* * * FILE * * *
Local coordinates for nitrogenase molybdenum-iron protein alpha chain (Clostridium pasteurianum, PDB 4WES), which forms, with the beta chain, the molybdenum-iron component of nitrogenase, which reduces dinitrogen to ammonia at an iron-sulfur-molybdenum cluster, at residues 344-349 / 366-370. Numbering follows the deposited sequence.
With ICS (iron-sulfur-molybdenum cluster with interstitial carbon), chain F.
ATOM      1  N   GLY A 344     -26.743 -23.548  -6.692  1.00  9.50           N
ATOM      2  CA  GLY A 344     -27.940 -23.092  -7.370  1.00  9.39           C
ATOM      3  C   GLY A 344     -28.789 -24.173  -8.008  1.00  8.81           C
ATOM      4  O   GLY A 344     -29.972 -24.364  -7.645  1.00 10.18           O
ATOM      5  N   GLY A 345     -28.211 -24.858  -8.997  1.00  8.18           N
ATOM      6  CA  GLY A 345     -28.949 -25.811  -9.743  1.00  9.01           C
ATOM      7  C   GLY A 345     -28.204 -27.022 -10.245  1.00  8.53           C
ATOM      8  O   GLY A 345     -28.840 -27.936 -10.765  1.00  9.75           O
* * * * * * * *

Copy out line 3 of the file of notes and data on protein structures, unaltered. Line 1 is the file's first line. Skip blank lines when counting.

ATOM      1  N   GLY A 344     -26.743 -23.548  -6.692  1.00  9.50           N